The Indigenous Women Leaders of Spanish America, 1492–1825
Published by: University of Oklahoma Press
Imprint: University of Oklahoma Press
Cacicas feature far and wide in the history of Spanish America, as female governors and tribute collectors and as relatives of ruling caciques—or their destitute widows. They played a crucial role in the establishment and success of Spanish rule, but were also instrumental in colonial natives’ resistance and self-definition.
In this volume, noted scholars uncover the history of colonial cacicas, moving beyond anecdotes of individuals in Spanish America. Their work focuses on the evolution of indigenous leadership, particularly the lineage and succession of these positions in different regions, through the lens of native women’s political activism. Such activism might mean the intervention of cacicas in the economic, familial, and religious realms or their participation in official and unofficial matters of governance. The authors explore the role of such personal authority and political influence across a broad geographic, chronological, and thematic range—in patterns of succession, the settling of frontier regions, interethnic relations and the importance of purity of blood, gender and family dynamics, legal and marital strategies for defending communities, and the continuation of indigenous governance.
This volume showcases colonial cacicas as historical subjects who constructed their consciousness around their place, whether symbolic or geographic, and articulated their own unique identities. It expands our understanding of the significant influence these women exerted—within but also well beyond the native communities of Spanish America.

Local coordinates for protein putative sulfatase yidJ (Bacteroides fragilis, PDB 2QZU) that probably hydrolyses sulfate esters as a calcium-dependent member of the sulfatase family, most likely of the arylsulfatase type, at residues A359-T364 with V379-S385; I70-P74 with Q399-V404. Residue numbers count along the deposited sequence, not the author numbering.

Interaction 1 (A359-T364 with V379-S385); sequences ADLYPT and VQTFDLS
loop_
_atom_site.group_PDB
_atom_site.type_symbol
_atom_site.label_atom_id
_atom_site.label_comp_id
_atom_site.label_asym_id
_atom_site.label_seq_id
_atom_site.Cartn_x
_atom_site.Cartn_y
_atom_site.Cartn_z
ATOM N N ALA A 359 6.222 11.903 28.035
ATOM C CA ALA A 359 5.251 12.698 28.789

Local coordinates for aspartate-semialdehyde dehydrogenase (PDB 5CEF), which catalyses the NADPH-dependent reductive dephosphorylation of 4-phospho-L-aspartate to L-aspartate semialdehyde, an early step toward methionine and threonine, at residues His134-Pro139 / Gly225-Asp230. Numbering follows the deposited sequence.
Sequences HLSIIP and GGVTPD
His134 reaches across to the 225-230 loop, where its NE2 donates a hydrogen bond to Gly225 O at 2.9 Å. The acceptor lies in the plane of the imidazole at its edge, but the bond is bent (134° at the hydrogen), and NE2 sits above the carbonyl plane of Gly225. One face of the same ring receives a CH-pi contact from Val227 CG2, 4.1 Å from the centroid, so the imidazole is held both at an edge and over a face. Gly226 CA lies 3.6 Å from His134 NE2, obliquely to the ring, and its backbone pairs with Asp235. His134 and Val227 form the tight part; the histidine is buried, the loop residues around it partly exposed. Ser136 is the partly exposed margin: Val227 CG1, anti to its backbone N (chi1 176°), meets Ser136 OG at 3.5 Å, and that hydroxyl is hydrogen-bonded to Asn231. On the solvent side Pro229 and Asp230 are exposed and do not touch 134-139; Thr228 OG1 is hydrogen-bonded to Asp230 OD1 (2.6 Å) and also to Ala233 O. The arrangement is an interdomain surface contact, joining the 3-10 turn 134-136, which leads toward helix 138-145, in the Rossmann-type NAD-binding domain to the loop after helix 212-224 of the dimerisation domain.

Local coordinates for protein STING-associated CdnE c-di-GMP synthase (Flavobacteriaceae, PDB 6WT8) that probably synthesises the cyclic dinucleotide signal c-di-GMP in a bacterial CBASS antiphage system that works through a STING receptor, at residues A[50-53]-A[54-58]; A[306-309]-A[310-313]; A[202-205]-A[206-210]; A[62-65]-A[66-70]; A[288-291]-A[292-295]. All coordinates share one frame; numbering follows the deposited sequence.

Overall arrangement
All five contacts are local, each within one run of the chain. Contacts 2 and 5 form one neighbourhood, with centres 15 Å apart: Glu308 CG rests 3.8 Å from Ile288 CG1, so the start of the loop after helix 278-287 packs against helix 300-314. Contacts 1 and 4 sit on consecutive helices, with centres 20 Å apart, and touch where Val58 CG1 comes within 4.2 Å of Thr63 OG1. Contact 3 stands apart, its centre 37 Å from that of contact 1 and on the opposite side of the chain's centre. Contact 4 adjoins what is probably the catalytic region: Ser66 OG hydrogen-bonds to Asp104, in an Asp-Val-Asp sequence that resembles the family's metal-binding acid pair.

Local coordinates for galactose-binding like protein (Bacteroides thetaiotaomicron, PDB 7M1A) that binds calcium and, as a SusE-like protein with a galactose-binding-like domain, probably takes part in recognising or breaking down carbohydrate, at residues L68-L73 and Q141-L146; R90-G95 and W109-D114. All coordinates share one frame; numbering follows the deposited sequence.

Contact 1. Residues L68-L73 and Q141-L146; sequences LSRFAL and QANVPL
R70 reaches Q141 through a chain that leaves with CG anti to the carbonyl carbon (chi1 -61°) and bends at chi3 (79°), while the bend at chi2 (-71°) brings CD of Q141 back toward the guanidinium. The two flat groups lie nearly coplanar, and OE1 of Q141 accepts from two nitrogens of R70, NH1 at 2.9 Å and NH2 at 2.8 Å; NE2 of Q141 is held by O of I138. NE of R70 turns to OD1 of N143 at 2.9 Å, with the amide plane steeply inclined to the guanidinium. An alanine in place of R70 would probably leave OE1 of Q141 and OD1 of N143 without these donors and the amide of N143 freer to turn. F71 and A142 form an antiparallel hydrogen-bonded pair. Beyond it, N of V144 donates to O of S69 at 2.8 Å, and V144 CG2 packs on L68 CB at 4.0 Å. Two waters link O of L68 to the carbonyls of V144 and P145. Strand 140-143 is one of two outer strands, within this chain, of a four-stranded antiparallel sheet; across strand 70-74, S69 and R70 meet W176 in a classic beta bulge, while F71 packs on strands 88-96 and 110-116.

“…this work examines how the institutions of pre-Hispanic female leadership, female lineages, and female succession evolved across three centuries of progressive Spanish patriarchalization of the Americas. [It] is a welcome and well-oriented contribution toward the firm establishment of native female leadership as a widespread historical fact in the Americas.”— H-LatAm
“Cacicas: The Indigenous Women Leaders of Spanish America, 1492–1825 is not a story about vulnerable, submissive, or oppressed women, nor is it a narrative about women being victims of the colonial system or gender exploitation. Cacicas’s editors, Margarita R. Ochoa and Sara Vicuna Guengerich, declare that “the microhistorical studies herein describe the everyday lives and struggles of colonial women who negotiated the extent of Spanish domination in their communities” Its authors have made major efforts to collect fragmentary sources proving Indigenous female leadership from various chronicles, numerous litigations and lawsuit records, testaments, and account books collected in dozens of archives and libraries located across Argentina, Bolivia, Ecuador, Guatemala, Mexico, Nicaragua, Peru, Puerto Rico, and Spain…Cacicas, contrary to what its authors declare, is much more than just a microhistorical narrative about the Indigenous women of Hispanic America; it also looks from a macro perspective at reshaping the Spanish colonial empire, which was approaching collapse…The methodically researched, wellcrafted book brings together female inner perspectives and “connected history” to extract, re/construct, and compare single and collective memory under the Spanish domination in colonial Latin America.”—Early American Literature